On January 12, 2003, INR "expressed concerns to the CIA that the documents pertaining to the Iraq-Niger deal were forgeries." The conclusion, may, however, have been reached and communicated for the first time, somewhat earlier: the record is not clear on this point. After considerable back and forth between the CIA, the Department, the IAEA, and the British, Secretary Powell’s briefing to the UN Security Council did not mention attempted Iraqi procurement of uranium "due to CIA concerns raised during the coordination regarding the veracity of the information on the alleged Iraq-Niger agreement."

But according to eRiposte, the SSCI report makes no mention of any discussions with the British prior to Powell’s speech to the UN. Says eRiposte:

Based on the new evidence, it becomes clear that the CIA contacted the British (presumably MI6) and asked them about the 1999 "evidence" about Iraq allegedly seeking uranium from Niger. However, the wording in the SSCI report is deliberately ambiguous on this. For example, it is technically possible that the wording refers to one foreign government service having reported a claim to the CIA emanating from a second foreign government service. So, for example, CIA could have been asking MI6 whether another foreign government service (say, the French DGSE) is able to provide the evidence by means of a contract (sound familiar?). It’s hard to say, but what we can say with reasonable confidence is that the cryptic passage in the SSCI Report referred to the CIA establishing contact with British intelligence just prior to Powell’s speech. This, in itself, is a new development – especially given that the only (fake) defense that the Bushies were left with after they retracted the uranium claim in July 2003 subsequent to the Joseph Wilson op-ed was that Bush was "technically accurate" when he referred to the British in the 2003 SOTU (he was not , of course). This makes me rather curious as to what exactly was discussed with the British shortly before the Powell speech considering that whatever it was, it obviously did not provide credible evidence for Powell (or the CIA) to retain the uranium claim – and this so-called evidence related to an attempt to seek uranium from Niger in 1999 (which is what the British Government dishonestly claimed was behind their own uranium allegation). This is clearly an area for further investigation.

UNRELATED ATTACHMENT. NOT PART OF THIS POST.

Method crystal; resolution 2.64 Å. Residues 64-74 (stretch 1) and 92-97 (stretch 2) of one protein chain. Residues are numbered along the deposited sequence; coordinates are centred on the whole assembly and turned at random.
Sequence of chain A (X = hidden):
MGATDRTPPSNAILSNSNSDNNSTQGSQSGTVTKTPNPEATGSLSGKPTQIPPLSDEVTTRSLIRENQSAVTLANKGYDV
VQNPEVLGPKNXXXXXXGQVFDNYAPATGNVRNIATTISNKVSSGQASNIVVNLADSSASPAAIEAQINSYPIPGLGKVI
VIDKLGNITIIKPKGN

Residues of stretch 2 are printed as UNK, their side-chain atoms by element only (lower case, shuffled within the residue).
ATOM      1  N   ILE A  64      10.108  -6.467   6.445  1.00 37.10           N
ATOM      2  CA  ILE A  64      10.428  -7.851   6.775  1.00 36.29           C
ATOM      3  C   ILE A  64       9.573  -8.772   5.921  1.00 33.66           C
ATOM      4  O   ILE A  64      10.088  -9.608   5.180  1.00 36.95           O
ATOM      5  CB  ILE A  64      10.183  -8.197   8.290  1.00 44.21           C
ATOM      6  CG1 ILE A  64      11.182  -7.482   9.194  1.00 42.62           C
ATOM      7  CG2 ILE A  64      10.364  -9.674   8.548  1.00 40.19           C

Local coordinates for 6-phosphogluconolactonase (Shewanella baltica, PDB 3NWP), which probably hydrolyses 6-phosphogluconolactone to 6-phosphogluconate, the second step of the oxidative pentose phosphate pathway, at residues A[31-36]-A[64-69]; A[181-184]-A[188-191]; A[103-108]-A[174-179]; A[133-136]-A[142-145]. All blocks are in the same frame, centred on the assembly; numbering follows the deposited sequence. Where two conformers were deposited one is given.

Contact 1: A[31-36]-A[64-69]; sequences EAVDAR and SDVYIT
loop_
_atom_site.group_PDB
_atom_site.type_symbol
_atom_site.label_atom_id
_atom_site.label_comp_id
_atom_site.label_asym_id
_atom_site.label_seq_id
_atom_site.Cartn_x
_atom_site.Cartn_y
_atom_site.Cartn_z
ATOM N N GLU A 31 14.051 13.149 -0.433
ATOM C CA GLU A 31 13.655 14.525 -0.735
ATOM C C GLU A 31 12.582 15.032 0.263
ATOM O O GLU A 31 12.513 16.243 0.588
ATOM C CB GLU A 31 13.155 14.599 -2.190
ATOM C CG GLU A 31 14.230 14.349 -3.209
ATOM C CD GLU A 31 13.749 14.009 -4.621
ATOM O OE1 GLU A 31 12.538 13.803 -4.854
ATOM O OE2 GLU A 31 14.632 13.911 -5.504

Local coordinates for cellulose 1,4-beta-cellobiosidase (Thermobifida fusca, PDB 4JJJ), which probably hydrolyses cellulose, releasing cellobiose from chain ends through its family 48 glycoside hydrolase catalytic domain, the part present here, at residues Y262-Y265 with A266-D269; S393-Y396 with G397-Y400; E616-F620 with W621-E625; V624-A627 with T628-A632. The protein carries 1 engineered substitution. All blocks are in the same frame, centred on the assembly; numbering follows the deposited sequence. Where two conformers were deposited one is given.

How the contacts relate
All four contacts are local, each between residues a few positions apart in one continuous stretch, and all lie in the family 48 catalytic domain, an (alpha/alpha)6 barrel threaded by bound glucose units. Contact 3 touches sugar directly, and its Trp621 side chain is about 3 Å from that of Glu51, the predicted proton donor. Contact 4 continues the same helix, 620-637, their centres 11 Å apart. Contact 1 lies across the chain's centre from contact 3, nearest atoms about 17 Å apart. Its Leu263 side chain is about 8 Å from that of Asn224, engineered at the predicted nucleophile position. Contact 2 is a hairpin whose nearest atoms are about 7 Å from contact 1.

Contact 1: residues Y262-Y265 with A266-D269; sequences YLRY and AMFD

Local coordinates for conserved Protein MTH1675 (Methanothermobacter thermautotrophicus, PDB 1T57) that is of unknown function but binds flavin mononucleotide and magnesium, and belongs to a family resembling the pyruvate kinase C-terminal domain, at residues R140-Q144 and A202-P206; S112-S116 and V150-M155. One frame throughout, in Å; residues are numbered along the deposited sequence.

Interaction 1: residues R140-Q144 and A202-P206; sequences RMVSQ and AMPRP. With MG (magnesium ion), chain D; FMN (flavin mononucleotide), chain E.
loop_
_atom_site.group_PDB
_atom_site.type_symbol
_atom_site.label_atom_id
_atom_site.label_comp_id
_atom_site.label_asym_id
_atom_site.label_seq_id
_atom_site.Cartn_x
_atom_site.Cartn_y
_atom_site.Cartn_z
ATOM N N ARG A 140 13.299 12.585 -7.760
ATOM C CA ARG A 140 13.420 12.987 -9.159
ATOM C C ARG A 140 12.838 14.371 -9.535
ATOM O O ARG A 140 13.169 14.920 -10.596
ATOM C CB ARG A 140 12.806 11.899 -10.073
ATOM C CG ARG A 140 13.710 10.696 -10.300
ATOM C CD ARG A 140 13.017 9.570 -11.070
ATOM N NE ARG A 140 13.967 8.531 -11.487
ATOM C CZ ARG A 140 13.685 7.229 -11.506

In other words, the feeble invocations of "British Intelligence" by Bush loyalists are even more suspect than we already thought they were.  And Pat Roberts’ committee was tapdancing around all these facts of which they were no doubt aware in an extremely misleading way. 

(hat tip Paul Lukasiak) 

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Jane Hamsher

Jane Hamsher

Jane is the founder of Firedoglake.com. Her work has also appeared on the Huffington Post, Alternet and The American Prospect. She’s the author of the best selling book Killer Instinct and has produced such films Natural Born Killers and Permanent Midnight. She lives in Washington DC.